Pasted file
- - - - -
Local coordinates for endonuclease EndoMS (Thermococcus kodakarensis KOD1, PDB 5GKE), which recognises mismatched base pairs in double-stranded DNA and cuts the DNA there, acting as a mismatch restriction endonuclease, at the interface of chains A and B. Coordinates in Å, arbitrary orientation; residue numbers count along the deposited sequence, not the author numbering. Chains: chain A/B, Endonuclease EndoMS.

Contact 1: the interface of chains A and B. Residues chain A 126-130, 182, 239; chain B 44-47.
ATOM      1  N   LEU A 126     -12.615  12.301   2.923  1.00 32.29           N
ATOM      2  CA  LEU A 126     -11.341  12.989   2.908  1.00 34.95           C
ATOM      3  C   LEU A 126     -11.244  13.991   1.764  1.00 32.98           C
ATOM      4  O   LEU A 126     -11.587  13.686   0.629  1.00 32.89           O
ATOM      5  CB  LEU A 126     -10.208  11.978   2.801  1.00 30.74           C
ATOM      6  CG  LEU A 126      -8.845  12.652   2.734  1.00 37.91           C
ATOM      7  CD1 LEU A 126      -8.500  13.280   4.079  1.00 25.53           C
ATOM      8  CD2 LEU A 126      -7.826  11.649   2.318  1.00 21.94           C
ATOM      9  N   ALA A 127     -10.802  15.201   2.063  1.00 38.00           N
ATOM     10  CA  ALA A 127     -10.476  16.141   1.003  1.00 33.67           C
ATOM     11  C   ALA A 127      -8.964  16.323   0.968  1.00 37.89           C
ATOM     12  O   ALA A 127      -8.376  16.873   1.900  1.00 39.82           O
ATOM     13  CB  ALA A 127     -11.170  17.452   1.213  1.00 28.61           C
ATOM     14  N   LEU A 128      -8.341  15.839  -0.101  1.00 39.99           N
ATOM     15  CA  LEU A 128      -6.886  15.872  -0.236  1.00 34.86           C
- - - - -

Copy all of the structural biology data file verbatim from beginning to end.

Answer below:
Local coordinates for endonuclease EndoMS (Thermococcus kodakarensis KOD1, PDB 5GKE), which recognises mismatched base pairs in double-stranded DNA and cuts the DNA there, acting as a mismatch restriction endonuclease, at the interface of chains A and B. Coordinates in Å, arbitrary orientation; residue numbers count along the deposited sequence, not the author numbering. Chains: chain A/B, Endonuclease EndoMS.

Contact 1: the interface of chains A and B. Residues chain A 126-130, 182, 239; chain B 44-47.
ATOM      1  N   LEU A 126     -12.615  12.301   2.923  1.00 32.29           N
ATOM      2  CA  LEU A 126     -11.341  12.989   2.908  1.00 34.95           C
ATOM      3  C   LEU A 126     -11.244  13.991   1.764  1.00 32.98           C
ATOM      4  O   LEU A 126     -11.587  13.686   0.629  1.00 32.89           O
ATOM      5  CB  LEU A 126     -10.208  11.978   2.801  1.00 30.74           C
ATOM      6  CG  LEU A 126      -8.845  12.652   2.734  1.00 37.91           C
ATOM      7  CD1 LEU A 126      -8.500  13.280   4.079  1.00 25.53           C
ATOM      8  CD2 LEU A 126      -7.826  11.649   2.318  1.00 21.94           C
ATOM      9  N   ALA A 127     -10.802  15.201   2.063  1.00 38.00           N
ATOM     10  CA  ALA A 127     -10.476  16.141   1.003  1.00 33.67           C
ATOM     11  C   ALA A 127      -8.964  16.323   0.968  1.00 37.89           C
ATOM     12  O   ALA A 127      -8.376  16.873   1.900  1.00 39.82           O
ATOM     13  CB  ALA A 127     -11.170  17.452   1.213  1.00 28.61           C
ATOM     14  N   LEU A 128      -8.341  15.839  -0.101  1.00 39.99           N
ATOM     15  CA  LEU A 128      -6.886  15.872  -0.236  1.00 34.86           C